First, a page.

Close-up of a flower where the petals have outlived their usefulness and died. Once the petals die (after pollination or a certain amount of time if no pollination occurs), the petals are no longer needed by the plant.
The stigma, which is the female part of the reproductive structure that catches the pollen, is photographed above. Note the hair-like projections to aid in capturing pollen. The red stalk-like structures attached to the stigma's are part of the style that connects down into the ovary. Pollen will grow tubes from the stigma to the ovary where the sperm will fertilize the eggs.
A close-up of a single flower bud.
A few of the dead unfertilized eggs - each is about 1mm long.
At the base of the style are the filament and anther, parts of the male reproductive structure called the stamen. The anther here are yellow and contain the pollen. The filaments hold the anther up so that insects or birds (pollinators) are more likely to run into them. At the base of the style is the ovary.
The dead ovary cut open with a scalpel showing the unfertilized eggs.
Unfortunately, these ovaries were never fertilized, either there were no insects or the warm summer destroyed them all. Because the pollen is "below" the stigma, it's unlikely that the plant would be self-fertilizing.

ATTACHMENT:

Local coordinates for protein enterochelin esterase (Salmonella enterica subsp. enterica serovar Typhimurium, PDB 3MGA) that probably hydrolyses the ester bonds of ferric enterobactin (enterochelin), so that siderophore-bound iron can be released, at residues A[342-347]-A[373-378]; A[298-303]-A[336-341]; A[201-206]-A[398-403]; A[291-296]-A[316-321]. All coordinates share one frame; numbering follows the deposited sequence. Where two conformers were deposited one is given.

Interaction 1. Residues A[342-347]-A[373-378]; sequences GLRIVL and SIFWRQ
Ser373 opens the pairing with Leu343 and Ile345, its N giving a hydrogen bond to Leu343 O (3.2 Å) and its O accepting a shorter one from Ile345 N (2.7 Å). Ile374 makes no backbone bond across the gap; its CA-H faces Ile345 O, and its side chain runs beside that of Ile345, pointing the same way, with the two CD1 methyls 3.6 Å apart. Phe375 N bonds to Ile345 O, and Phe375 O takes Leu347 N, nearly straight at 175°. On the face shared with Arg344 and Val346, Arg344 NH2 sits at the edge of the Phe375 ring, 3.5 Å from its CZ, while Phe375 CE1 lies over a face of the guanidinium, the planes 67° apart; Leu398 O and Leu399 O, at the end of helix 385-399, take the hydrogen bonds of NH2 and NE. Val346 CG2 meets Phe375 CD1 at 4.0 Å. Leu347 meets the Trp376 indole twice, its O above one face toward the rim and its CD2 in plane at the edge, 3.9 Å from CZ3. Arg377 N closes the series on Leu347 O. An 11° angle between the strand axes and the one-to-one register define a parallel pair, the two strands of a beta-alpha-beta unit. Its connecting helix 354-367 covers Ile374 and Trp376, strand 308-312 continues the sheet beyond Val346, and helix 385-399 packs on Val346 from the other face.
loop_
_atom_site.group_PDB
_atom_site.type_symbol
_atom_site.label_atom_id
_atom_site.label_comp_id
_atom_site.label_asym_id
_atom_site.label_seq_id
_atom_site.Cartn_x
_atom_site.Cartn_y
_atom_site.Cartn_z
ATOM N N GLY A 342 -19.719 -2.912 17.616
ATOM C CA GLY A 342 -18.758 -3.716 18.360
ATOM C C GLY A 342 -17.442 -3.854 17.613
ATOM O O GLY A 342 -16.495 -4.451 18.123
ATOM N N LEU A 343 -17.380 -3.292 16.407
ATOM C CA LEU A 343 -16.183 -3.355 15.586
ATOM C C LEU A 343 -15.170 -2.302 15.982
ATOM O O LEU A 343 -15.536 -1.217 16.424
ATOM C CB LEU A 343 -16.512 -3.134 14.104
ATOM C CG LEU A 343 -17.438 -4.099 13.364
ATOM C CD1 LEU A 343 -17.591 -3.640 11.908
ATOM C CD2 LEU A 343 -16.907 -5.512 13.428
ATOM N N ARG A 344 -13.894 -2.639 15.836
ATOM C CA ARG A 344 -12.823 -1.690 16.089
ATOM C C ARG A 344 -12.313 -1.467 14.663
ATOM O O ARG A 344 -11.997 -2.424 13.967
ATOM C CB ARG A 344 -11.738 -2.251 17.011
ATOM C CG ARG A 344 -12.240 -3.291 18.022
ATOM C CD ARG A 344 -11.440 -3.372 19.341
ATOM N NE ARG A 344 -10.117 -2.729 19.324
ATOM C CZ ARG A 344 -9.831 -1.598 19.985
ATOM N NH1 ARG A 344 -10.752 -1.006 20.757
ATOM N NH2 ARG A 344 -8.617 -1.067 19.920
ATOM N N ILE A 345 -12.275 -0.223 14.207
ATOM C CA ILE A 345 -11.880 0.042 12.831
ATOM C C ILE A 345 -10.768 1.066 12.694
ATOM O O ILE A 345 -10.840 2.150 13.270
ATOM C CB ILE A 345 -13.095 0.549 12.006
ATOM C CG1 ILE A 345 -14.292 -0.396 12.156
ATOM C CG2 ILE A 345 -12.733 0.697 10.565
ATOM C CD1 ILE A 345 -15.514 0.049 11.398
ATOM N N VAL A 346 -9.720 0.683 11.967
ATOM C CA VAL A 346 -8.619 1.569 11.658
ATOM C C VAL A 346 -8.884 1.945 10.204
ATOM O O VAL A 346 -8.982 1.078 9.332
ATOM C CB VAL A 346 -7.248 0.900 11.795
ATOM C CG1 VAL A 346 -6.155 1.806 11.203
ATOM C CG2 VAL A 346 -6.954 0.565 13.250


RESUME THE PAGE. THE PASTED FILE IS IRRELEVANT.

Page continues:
The inside the bud the dark brown colored object is the unfertilized ovary. If it was a fertilized ovary it would be much larger.
The flower has opened, showing the male and female reproductive structures.
The flower emerging from the bud.
These are the flower buds with a couple starting to bloom.
Removing the dead petals shows the ovary that, if the eggs because fertilized, would now start to enlarge in size as the fertilized eggs develop. A ripened ovary is referred to as a fruit. Some fruits are commonplace and edible (like a cherry or an apple), others are not edible.
Once the petals die (after pollination or a certain amount of time if no pollination occurs), the petals are no longer needed by the plant and they shrivel up and die.
Hibiscus (Cranberry Crush I believe) is perennial hibiscus plant that grows about 4 feet tall.